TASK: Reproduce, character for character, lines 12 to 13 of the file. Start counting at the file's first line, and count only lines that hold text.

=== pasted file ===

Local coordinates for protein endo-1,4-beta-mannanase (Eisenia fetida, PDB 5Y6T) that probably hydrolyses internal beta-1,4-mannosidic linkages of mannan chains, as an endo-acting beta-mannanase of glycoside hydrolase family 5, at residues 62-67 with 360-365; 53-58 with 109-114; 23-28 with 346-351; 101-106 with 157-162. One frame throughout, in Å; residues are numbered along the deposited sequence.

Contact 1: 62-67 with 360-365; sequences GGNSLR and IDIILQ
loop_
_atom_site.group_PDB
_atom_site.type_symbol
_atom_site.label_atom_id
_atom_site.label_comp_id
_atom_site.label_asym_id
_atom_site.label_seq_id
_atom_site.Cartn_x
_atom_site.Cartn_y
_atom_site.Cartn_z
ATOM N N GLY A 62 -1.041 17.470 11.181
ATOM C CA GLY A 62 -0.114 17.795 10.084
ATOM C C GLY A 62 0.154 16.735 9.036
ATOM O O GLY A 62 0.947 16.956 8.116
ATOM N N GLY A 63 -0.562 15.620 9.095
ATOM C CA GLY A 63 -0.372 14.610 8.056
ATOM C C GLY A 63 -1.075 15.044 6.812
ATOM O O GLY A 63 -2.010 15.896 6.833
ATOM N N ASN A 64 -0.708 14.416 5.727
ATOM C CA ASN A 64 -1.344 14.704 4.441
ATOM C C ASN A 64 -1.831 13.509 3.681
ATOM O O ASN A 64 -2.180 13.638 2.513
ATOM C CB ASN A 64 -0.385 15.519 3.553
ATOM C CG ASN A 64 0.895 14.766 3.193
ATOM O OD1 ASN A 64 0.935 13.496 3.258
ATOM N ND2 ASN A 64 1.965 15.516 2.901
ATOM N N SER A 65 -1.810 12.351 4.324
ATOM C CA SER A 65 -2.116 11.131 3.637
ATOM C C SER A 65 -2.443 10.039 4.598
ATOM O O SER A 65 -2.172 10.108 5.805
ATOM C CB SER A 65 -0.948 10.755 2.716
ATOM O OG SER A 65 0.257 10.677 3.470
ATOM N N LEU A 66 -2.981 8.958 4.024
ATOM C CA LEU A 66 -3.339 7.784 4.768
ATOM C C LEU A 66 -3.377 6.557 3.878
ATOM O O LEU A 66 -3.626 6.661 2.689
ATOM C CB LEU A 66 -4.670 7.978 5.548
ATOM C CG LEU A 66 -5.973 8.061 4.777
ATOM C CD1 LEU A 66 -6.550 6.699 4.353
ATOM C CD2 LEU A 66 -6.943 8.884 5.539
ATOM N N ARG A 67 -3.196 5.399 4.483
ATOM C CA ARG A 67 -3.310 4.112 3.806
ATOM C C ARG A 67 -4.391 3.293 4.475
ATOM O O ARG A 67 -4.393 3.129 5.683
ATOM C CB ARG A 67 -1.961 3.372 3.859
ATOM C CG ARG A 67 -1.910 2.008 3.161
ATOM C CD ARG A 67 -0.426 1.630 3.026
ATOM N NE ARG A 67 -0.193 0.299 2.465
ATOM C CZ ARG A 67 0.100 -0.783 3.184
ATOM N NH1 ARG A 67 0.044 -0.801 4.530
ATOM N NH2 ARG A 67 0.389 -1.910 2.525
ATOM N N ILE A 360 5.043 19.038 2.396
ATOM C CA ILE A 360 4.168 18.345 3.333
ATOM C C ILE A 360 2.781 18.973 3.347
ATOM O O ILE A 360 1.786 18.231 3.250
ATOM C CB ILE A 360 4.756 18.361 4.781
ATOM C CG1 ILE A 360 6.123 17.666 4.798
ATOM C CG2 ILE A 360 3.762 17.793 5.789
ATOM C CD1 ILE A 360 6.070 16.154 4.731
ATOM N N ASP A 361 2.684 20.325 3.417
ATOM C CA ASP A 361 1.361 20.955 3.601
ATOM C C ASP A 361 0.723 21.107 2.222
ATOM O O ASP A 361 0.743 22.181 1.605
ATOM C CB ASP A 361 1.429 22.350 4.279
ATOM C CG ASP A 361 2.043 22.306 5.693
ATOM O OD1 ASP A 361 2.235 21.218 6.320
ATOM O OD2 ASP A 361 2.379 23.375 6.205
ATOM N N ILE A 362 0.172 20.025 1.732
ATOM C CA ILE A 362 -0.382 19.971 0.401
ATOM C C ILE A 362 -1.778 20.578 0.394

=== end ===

_atom_site.Cartn_z
ATOM N N GLY A 62 -1.041 17.470 11.181